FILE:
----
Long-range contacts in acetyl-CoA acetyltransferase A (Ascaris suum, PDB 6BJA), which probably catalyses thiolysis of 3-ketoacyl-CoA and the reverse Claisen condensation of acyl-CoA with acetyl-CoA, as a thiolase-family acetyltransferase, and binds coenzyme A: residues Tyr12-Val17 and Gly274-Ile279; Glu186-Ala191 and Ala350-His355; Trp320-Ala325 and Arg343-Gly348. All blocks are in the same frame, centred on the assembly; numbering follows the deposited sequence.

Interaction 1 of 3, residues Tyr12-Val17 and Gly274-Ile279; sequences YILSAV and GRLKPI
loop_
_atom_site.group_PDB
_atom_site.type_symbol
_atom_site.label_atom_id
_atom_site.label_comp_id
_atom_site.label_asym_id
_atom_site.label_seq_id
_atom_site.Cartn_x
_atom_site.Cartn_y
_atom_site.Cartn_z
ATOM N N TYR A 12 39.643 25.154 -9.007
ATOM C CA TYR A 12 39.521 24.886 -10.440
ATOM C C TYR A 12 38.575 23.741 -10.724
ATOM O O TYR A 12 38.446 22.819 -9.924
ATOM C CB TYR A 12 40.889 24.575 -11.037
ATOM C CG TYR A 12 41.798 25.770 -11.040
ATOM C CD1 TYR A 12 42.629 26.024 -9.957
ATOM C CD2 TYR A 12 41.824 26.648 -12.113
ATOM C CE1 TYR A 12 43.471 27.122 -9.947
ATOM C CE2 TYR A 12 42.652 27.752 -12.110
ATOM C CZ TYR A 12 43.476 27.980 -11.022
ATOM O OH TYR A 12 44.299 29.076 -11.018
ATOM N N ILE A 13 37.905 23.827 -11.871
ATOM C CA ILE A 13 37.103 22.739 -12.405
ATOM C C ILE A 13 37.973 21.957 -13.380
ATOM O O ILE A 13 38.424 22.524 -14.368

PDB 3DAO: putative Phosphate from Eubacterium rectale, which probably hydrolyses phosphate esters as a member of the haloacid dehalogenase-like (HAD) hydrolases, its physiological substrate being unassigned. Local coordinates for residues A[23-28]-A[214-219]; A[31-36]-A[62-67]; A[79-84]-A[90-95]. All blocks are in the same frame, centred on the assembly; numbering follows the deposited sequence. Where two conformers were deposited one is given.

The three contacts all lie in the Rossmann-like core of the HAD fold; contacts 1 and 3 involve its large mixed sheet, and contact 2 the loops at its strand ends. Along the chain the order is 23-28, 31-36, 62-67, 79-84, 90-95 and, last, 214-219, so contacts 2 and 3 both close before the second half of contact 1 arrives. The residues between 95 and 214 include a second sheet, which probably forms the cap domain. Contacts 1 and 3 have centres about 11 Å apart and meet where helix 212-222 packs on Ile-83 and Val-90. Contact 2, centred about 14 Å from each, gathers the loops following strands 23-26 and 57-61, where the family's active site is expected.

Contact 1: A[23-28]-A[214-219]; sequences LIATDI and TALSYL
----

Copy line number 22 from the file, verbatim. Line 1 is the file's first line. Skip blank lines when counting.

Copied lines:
ATOM C CE2 TYR A 12 42.652 27.752 -12.110